Special service circuits 108A-108C communicate with the control 103 via a bidirectional asynchronous bus 109. Accordingly a power control module 108C which operates, once enabled, similar to module 107D can be used to switch appliances one or off, while special service circuits 108A and 108B contain contacts which close and send signals to control 103 when smoke or burglar sensing contacts are closed or opened.
Each of the special service circuits 104 contains a plurality of pushbuttons, each designated to request a certain form of service from the control 103. Consequently, for example, to page, the subscriber lifts his handset, pushes a "page button", and dials a predetermined digit or digits. Alternatively no digits need be dialed if the control unit is in the page mode normally upon detection of an off hook condition of the handset. The signals (off hook, or digits) are carried via the black and yellow leads to the control, which in response sends an address and enable signal. In the case of paging, it would address all special service circuits which contain paging amplifiers (but not the door answer module), and also sends a signal enabling the amplifiers. The subscriber then speaks into this handset which is connected to the yellow and black leads, and his voice is amplified by all of the loudspeakers.
If the subscriber wishes to page only at one special service circuit, the button which he pushes (or the number he dials) would designate that particular special service circuit, and in response the control would only address that particular special service circuit and enable its amplifier.
If the subscriber wishes to monitor from a particular special service circuit, he dials digits which designate either the special service circuit to be monitored, or that special service circuit and another which is to be the monitoring location. In response the control sends out a signal on the black and yellow leads turning on the amplifier connected to a microphone at the designated special service circuit, and if desired, the amplifier connected to the loudspeaker associated with another special service circuit which is to perform hands free monitoring. Any of the functions could of course be cancelled by pushing a "cancel" button, which sends a tone to the control, causing it to disengage all functions previously set up. It is preferred, however, that the monitoring function should be shut off by dialing a digit designating "cancel".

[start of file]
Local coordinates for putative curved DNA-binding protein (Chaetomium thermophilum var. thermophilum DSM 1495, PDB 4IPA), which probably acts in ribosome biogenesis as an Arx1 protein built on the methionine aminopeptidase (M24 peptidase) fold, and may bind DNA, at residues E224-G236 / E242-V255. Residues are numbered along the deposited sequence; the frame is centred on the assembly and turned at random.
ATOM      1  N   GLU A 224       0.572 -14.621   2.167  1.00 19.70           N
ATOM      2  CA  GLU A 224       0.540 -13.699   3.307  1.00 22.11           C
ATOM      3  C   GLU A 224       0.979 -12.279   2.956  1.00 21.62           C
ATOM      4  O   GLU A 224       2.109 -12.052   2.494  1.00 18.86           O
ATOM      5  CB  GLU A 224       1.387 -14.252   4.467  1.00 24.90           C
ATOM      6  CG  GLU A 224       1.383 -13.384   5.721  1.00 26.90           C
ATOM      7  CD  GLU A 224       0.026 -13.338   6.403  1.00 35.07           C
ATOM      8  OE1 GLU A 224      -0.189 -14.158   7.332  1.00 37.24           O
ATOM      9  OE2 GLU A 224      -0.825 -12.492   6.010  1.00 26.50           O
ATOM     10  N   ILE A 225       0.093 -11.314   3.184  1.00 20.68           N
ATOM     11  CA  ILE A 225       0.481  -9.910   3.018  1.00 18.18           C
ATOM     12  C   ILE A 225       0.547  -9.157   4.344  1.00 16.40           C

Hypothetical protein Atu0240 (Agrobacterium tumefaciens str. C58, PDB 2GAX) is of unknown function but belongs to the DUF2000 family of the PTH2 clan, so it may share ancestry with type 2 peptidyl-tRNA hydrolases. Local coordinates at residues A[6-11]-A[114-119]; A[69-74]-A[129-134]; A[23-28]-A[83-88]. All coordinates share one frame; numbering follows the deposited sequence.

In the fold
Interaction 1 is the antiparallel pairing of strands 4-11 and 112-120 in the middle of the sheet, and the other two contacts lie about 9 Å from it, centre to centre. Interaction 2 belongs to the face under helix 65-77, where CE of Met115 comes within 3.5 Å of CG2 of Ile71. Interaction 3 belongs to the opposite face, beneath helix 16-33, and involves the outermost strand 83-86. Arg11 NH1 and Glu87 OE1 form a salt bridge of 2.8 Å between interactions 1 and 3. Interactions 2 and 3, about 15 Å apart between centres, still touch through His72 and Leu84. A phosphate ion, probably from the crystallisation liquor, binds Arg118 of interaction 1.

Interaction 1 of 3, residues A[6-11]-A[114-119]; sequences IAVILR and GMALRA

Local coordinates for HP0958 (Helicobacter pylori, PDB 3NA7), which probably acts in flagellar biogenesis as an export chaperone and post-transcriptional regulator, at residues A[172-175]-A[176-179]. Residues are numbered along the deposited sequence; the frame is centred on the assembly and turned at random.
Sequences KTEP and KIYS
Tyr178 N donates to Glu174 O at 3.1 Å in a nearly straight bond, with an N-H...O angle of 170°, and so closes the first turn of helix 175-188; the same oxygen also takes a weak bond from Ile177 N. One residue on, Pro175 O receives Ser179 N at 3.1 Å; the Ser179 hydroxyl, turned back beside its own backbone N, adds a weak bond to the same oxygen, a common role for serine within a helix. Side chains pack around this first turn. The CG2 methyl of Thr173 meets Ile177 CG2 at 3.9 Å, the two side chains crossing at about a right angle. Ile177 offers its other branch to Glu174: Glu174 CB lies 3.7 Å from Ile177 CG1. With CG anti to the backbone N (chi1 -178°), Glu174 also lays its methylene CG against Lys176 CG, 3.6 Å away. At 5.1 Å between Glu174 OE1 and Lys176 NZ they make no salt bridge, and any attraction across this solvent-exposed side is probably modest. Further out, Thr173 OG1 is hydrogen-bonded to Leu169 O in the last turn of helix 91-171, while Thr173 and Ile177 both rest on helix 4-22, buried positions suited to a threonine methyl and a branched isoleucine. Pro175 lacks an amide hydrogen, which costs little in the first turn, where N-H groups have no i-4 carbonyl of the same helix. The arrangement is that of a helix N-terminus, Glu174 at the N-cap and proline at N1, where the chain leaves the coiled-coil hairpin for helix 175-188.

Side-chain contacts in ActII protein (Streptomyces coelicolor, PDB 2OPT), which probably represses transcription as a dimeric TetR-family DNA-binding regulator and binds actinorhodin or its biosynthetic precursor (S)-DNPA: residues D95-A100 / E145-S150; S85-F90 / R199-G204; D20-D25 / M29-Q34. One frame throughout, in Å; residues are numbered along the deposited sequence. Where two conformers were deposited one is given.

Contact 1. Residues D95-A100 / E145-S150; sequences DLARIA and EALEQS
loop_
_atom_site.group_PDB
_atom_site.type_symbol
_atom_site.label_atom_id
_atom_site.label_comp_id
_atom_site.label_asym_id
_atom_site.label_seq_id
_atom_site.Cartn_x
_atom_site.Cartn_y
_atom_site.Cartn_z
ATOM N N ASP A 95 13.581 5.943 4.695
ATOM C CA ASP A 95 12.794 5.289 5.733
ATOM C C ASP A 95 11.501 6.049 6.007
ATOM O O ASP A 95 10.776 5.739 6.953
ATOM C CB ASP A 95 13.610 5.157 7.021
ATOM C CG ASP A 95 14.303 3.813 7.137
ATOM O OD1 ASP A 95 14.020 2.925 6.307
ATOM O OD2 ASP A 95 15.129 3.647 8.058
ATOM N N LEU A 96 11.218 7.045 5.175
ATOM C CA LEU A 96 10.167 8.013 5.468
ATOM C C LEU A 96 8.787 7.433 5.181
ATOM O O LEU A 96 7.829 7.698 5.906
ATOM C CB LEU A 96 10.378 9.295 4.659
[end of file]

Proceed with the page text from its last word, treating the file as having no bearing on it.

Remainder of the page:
If the local subscriber wishes to rapid-dial an outgoing call, he goes off hook, pushes a button which generates a request for rapid-dial service, which designates which number previously stored in the control memory should be outwardly dialed. The apparatus could be designed to respond to a push button request for rapid dial service, then choose the number in response to a single dialed digit, although the former is preferred. The control applies dialing tones to the tip and ring leads 100, feeding back side tone or the equivalent to the local subscribers set, and connects the local suubscriber's set to the tip and ring leads for completion of the call.
Alternatively, the local subscriber could have pushed a button indicating that a locally generated number is to be dialed out, and the control connects the telephone directly to the tip and ring leads, whereby the telephone set has access to the central office tip and ring leads.
Ringing signals received on the tip and ring leads are sensed by the control, the amplifiers in the special service circuits connected to speakers are addressed and enabled, and a warbling ringing tone is applied to the black and orange leads whereby the ringing tone can be heard throughout the house. When a subscriber goes off hook to answer the telephone, the control senses the off hook condition and connects the local telephone to the tip and ring leads.